By Elisabeth Barker (auth.)
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Additional info for British Policy in South-East Europe in the Second World War
The Foreign Office strongly opposed any such undertaking in a neutral country. The scheme died. 12 In addition to destruction plans, there were also two or more other plans, for blocking the Danube. One was the special responsibility of Economic War, Sabotage and Subversion, 1939-41 37 Julius Hanau, a South African who had served on the Salonika front in the 1914-18 war and had then settled in Belgrade. He had been recruited for Section D by Grand in June 1938, and he was later told that it was a major British interest to block the Danube in the event of war.
117 At first it seemed as though the Greeks would agree. King George II sent a letter to King George VI, of which a copy reached the Foreign Office on 2 December, apparently pressing the British to establish air forces in Northern Greece: 'as I see it ... you may not only deal the Italians crippling blows, but you may even deter the Germans from moving against Greece for fear of losing Rumanian oil ... 12° Meanwhile all operational British air bases remained south of the Mount Olympus-Arta line.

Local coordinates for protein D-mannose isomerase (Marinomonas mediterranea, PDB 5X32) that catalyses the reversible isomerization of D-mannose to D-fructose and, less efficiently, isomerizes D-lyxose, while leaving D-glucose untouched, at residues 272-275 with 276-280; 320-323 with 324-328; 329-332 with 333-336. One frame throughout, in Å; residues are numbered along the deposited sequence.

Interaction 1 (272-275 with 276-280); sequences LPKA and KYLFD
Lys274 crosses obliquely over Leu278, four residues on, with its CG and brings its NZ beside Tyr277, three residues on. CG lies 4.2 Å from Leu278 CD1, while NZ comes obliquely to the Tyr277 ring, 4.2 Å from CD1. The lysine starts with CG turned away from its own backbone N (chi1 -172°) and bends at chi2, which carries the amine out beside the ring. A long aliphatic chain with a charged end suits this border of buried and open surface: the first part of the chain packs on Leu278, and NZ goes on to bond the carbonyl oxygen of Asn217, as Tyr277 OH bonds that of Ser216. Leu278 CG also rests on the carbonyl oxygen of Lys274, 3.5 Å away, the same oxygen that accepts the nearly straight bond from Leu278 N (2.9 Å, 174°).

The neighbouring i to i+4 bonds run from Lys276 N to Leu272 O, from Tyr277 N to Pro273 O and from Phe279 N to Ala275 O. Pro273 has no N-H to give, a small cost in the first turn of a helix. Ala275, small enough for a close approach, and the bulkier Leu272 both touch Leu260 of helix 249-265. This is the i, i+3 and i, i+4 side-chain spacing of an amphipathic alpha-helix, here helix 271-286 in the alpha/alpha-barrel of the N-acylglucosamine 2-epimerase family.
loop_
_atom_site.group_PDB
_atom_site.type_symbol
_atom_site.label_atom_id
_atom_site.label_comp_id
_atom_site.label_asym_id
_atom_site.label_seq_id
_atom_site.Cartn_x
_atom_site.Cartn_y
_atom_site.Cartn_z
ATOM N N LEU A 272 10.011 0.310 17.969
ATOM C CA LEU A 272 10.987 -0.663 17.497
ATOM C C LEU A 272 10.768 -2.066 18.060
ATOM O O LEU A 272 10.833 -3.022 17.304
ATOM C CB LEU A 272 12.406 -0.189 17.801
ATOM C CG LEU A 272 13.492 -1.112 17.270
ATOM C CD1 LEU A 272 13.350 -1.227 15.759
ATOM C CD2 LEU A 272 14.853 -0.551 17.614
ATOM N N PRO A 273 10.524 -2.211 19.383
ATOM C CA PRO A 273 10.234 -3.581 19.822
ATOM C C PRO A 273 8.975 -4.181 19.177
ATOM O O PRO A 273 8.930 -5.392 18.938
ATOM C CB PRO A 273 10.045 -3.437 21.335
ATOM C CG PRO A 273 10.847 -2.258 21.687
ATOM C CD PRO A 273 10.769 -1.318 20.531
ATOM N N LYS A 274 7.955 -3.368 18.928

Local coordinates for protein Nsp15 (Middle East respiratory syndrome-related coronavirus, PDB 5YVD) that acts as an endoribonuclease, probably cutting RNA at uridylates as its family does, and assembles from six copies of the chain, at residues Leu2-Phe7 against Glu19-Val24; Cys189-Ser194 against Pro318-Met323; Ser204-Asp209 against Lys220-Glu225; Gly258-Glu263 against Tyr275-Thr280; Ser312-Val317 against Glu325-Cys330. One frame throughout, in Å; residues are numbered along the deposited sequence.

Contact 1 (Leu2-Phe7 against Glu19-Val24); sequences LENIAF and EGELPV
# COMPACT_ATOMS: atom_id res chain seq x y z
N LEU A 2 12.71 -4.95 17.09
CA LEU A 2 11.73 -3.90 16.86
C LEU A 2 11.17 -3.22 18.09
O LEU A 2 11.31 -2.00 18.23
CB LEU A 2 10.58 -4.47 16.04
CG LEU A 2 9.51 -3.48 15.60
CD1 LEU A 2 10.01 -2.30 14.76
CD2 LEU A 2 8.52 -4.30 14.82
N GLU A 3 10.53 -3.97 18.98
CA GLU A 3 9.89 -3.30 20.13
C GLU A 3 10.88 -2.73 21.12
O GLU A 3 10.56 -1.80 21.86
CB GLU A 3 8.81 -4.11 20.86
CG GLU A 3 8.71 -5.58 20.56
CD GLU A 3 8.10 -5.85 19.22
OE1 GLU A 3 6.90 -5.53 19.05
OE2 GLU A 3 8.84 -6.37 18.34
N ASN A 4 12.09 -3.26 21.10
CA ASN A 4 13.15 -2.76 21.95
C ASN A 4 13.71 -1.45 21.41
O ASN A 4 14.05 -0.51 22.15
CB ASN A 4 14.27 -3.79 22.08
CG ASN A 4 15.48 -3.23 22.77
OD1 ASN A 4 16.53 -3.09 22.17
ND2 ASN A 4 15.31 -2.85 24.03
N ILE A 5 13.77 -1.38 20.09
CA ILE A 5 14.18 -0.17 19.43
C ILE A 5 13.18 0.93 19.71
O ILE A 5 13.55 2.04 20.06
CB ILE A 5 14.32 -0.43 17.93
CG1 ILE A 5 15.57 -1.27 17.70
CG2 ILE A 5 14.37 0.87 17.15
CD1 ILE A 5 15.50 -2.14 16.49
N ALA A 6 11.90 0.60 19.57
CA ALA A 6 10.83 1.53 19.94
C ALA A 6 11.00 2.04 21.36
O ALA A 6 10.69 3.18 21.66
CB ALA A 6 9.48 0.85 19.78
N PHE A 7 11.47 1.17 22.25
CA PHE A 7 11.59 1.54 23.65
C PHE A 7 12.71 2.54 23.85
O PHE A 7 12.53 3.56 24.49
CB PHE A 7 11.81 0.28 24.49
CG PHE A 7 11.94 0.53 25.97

16 But there were obstacles. When Chamberlain told the House of Commons on 2 April that one 'weapon in our armoury' was that of purchase, he added: 'it is obviously out of the question to purchase the entire exportable surplus of Germany's neighbours'Y The Treasury fulfilled its traditional role of keeping a tight hold on the purse-strings. In April 1940 the first Minister of Economic Warfare, Ronald Cross/ 8 wrote a pleading letter to the Chancellor of the Exchequer, Sir John Simon: 'I think there is no reason to doubt the importance of doing everything that we can to keep Germany short of fats ...